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A Look at Utah’s Future in Open Data

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Open data policies can come in different shapes, sizes, and strengths. The most common and idealized form aims to mandate or direct energy toward open data specifically (reflected in the recent wave of municipal referendums). Another takes the focus off of open data, and instead tucks related provisions into policies for other issue areas (a neat example is this (now tabled) Viriginia education bill, introduced in January). The open data legislation passed yesterday by Utah reflects a third form: the mandated plan. We’ve seen this model before, most recently in Montgomery County, MD. In essence, this sort of legislation directs a particular agency (or, in Utah’s case, overhauls a snoozing Transparency Advisory Board) to study and make recommendations for online, best practice data disclosure. Although it’s easy to think of these policies as a punt, this sort of reallocation of attention, time, and expertise can actually be a move to stabilize and ensure thoughtful implementation and real enforcement of an open data agenda -- so long as it’s executed well, actually moves from planning to action, and operates start to finish within the public’s eye. Utah’s Board will be one to watch, with a unique combination of state agency actors, legislators, archivists, technologists, county and municipal reps, and two members of the public. It’s a team that hints at greater ambitions for Utah’s approach to future online publication of data, one that seems to be looking, at least tentatively, outside the State House and towards Utah’s local governments. But we won’t know for sure until the board turns around its first series of recommendations, due by November 30, 2013.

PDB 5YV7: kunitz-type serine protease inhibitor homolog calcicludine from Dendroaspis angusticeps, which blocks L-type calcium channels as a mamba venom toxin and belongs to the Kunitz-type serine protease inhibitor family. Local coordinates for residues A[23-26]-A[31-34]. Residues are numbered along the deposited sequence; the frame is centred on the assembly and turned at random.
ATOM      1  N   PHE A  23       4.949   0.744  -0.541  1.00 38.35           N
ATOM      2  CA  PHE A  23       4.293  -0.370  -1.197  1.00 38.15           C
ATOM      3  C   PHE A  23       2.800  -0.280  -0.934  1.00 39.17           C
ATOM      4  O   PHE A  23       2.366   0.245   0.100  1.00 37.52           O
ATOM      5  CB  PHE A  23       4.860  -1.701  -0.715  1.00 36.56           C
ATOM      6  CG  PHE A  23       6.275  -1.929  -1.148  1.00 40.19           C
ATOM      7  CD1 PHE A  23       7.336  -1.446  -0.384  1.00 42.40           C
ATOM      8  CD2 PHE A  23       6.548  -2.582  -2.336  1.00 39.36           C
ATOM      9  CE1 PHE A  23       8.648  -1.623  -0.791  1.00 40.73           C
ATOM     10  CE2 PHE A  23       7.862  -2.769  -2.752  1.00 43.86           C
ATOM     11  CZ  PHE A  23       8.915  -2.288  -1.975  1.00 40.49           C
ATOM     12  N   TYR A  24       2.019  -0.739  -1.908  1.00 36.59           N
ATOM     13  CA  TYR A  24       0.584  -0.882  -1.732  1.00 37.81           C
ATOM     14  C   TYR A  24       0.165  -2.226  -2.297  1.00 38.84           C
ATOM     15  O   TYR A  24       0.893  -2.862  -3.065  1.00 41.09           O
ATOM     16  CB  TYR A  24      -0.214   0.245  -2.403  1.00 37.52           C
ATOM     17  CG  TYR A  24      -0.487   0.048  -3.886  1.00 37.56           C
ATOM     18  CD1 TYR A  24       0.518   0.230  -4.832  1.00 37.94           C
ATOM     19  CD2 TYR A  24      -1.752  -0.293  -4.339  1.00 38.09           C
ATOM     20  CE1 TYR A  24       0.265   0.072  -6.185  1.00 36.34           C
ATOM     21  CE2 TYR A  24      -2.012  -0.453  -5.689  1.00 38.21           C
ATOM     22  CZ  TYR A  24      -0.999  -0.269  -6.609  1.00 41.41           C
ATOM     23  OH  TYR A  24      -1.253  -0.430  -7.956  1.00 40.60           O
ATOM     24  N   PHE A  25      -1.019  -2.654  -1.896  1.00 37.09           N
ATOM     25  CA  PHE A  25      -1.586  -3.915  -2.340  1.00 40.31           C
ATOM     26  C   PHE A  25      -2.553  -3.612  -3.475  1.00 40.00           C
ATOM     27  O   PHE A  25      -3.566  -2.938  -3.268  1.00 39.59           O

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Greetings from #OpenData Land

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Publishing open data has many practical and normative implications which can be noted and explored in the text of the open data policy. We've rounded up some of the interesting reasons policymakers in cities across the country have pursued these policies. Check them out in our #opendata policy postcards.